What I'm doing today

Today my plan is to attempt to recreate this "look" from Pottery Barn using a $12.21 cabinet/small hutch purchased from Goodwill and a few shelves from Target. Wish me luck!
Note - my cabinet/small hutch has doors. Open, floor-level china cabinets and toddlers do not mix well.
I also spent the morning wandering around our neighborhood as today is the annual community-wide yard sale. I scored some Tonka trucks for Charlie for $1 each! Good deals put me in such a good mood...it's going to be a good day!
Happyp Saturday !!


Fight for those who can't fight for themselves

Today I checked my email and found this article from desiringgod.org, John Piper's organization. It's been a long week and as I read this email, I heard these words in my head, repeated many times by my parents over the years, "I'll give you something to cry about!" Talk about a quick change in perspective...

[Note - Normally I'm not a fan of trying to combat the pro-choice movement with graphic descriptions or pictures of the "procedures" involved in abortion but in this case, the words are directly from the Supreme Court's opinion. So disturbing it is, but very worth the read.]

"Let the Python Eat Its Tail. Amen.

April 25, 2007 By John Piper

Justice Anthony Kennedy wrote the opinion of the Supreme Court in upholding the ban on partial birth abortions on April 18, 2007. It is astonishing to read the opinion. The detail with which abortion is discussed exceeded my expectation. Kennedy’s own descriptions of the various forms of abortion are explicit and extensive. Descriptions of the procedure of partial birth abortion (“intact dilation and extraction”) are given from both doctors’ and nurses’ perspectives.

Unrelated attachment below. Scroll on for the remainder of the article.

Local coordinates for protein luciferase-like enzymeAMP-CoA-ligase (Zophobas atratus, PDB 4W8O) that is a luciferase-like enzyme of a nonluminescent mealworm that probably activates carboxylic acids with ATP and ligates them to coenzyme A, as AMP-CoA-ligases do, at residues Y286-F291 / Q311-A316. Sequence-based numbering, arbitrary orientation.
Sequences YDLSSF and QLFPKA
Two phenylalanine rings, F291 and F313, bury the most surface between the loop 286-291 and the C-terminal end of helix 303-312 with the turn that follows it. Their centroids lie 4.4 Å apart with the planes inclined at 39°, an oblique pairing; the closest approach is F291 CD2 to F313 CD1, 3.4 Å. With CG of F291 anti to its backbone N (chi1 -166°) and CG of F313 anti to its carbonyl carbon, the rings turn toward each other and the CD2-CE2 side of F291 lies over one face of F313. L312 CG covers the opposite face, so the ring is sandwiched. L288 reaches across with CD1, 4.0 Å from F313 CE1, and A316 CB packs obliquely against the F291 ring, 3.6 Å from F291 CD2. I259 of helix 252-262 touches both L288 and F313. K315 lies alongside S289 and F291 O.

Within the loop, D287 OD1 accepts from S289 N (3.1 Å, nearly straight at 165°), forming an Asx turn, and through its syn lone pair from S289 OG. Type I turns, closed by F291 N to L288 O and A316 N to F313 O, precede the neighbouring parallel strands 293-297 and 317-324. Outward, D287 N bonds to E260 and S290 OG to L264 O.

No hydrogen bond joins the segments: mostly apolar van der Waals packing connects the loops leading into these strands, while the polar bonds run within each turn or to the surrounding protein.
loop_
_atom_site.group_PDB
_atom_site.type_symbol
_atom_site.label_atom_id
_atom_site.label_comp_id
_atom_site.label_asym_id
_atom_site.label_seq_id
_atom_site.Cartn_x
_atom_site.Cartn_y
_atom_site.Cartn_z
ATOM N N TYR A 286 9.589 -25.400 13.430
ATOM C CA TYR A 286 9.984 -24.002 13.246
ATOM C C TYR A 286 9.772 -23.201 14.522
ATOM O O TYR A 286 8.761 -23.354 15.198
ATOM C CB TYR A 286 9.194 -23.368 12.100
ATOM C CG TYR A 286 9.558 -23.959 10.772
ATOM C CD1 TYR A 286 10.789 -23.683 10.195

For example, one nurse described the procedure on a twenty-six-week-old “fetus” as follows—and remember this is a quote from Justice Kennedy’s official Supreme Court decision:

Dr. Haskell went in with forceps and grabbed the baby’s legs and pulled them down into the birth canal. Then he delivered the baby’s body and the arms—everything but the head. The doctor kept the head right inside the uterus. . . . The baby’s little fingers were clasping and unclasping, and his little feet were kicking. Then the doctor stuck the scissors in the back of his head, and the baby’s arms jerked out, like a startle reaction, like a flinch, like a baby does when he thinks he is going to fall. The doctor opened up the scissors, stuck a high-powered suction tube into the opening, and sucked the baby’s brains out. Now the baby went completely limp. . . . He cut the umbilical cord and delivered the placenta. He threw the baby in a pan, along with the placenta and the instruments he had just used. (p. 8)